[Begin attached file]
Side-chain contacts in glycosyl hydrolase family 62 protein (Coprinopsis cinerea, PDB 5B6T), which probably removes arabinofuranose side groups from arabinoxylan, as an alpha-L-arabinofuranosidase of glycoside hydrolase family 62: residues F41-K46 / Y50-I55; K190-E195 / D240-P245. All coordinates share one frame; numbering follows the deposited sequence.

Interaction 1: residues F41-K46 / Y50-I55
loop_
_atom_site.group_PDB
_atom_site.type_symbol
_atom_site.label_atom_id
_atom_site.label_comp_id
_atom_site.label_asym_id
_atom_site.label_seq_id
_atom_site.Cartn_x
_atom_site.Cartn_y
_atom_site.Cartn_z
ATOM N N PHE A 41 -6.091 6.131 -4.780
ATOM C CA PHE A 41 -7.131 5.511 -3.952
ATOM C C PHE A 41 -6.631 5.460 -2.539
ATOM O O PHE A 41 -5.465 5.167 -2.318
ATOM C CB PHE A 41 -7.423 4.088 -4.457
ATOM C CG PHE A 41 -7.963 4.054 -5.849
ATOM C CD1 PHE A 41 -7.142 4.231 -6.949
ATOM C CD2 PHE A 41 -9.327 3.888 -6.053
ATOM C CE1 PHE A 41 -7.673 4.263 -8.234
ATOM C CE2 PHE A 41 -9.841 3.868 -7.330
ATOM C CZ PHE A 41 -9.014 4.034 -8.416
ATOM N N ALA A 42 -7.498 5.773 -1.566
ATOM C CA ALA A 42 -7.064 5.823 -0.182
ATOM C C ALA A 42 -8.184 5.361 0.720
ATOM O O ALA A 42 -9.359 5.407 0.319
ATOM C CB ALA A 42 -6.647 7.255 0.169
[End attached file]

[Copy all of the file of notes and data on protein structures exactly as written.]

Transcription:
Side-chain contacts in glycosyl hydrolase family 62 protein (Coprinopsis cinerea, PDB 5B6T), which probably removes arabinofuranose side groups from arabinoxylan, as an alpha-L-arabinofuranosidase of glycoside hydrolase family 62: residues F41-K46 / Y50-I55; K190-E195 / D240-P245. All coordinates share one frame; numbering follows the deposited sequence.

Interaction 1: residues F41-K46 / Y50-I55
loop_
_atom_site.group_PDB
_atom_site.type_symbol
_atom_site.label_atom_id
_atom_site.label_comp_id
_atom_site.label_asym_id
_atom_site.label_seq_id
_atom_site.Cartn_x
_atom_site.Cartn_y
_atom_site.Cartn_z
ATOM N N PHE A 41 -6.091 6.131 -4.780
ATOM C CA PHE A 41 -7.131 5.511 -3.952
ATOM C C PHE A 41 -6.631 5.460 -2.539
ATOM O O PHE A 41 -5.465 5.167 -2.318
ATOM C CB PHE A 41 -7.423 4.088 -4.457
ATOM C CG PHE A 41 -7.963 4.054 -5.849
ATOM C CD1 PHE A 41 -7.142 4.231 -6.949
ATOM C CD2 PHE A 41 -9.327 3.888 -6.053
ATOM C CE1 PHE A 41 -7.673 4.263 -8.234
ATOM C CE2 PHE A 41 -9.841 3.868 -7.330
ATOM C CZ PHE A 41 -9.014 4.034 -8.416
ATOM N N ALA A 42 -7.498 5.773 -1.566
ATOM C CA ALA A 42 -7.064 5.823 -0.182
ATOM C C ALA A 42 -8.184 5.361 0.720
ATOM O O ALA A 42 -9.359 5.407 0.319
ATOM C CB ALA A 42 -6.647 7.255 0.169